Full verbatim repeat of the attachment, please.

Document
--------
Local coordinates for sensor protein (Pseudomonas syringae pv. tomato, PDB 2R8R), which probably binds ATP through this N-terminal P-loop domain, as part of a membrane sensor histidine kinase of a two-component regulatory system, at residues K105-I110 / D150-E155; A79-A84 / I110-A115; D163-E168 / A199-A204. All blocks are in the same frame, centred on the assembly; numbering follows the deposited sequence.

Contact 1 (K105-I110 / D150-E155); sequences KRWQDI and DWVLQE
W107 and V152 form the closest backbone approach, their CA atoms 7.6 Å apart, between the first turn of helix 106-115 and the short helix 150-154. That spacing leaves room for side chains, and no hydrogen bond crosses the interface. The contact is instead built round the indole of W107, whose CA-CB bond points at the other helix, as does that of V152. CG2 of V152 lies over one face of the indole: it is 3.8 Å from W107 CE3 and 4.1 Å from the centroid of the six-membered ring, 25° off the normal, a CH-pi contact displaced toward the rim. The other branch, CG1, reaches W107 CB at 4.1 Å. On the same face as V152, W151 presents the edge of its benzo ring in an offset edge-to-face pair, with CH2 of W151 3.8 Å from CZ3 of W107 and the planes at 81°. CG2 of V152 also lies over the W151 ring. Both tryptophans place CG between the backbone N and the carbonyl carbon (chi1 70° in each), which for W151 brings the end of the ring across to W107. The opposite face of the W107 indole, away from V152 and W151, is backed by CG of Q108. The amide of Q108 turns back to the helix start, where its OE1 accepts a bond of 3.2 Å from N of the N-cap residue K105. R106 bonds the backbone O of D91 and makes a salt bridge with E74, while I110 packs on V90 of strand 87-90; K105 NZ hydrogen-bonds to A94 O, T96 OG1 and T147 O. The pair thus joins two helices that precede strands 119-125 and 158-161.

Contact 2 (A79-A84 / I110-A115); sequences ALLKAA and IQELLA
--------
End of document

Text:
Local coordinates for sensor protein (Pseudomonas syringae pv. tomato, PDB 2R8R), which probably binds ATP through this N-terminal P-loop domain, as part of a membrane sensor histidine kinase of a two-component regulatory system, at residues K105-I110 / D150-E155; A79-A84 / I110-A115; D163-E168 / A199-A204. All blocks are in the same frame, centred on the assembly; numbering follows the deposited sequence.

Contact 1 (K105-I110 / D150-E155); sequences KRWQDI and DWVLQE
W107 and V152 form the closest backbone approach, their CA atoms 7.6 Å apart, between the first turn of helix 106-115 and the short helix 150-154. That spacing leaves room for side chains, and no hydrogen bond crosses the interface. The contact is instead built round the indole of W107, whose CA-CB bond points at the other helix, as does that of V152. CG2 of V152 lies over one face of the indole: it is 3.8 Å from W107 CE3 and 4.1 Å from the centroid of the six-membered ring, 25° off the normal, a CH-pi contact displaced toward the rim. The other branch, CG1, reaches W107 CB at 4.1 Å. On the same face as V152, W151 presents the edge of its benzo ring in an offset edge-to-face pair, with CH2 of W151 3.8 Å from CZ3 of W107 and the planes at 81°. CG2 of V152 also lies over the W151 ring. Both tryptophans place CG between the backbone N and the carbonyl carbon (chi1 70° in each), which for W151 brings the end of the ring across to W107. The opposite face of the W107 indole, away from V152 and W151, is backed by CG of Q108. The amide of Q108 turns back to the helix start, where its OE1 accepts a bond of 3.2 Å from N of the N-cap residue K105. R106 bonds the backbone O of D91 and makes a salt bridge with E74, while I110 packs on V90 of strand 87-90; K105 NZ hydrogen-bonds to A94 O, T96 OG1 and T147 O. The pair thus joins two helices that precede strands 119-125 and 158-161.

Contact 2 (A79-A84 / I110-A115); sequences ALLKAA and IQELLA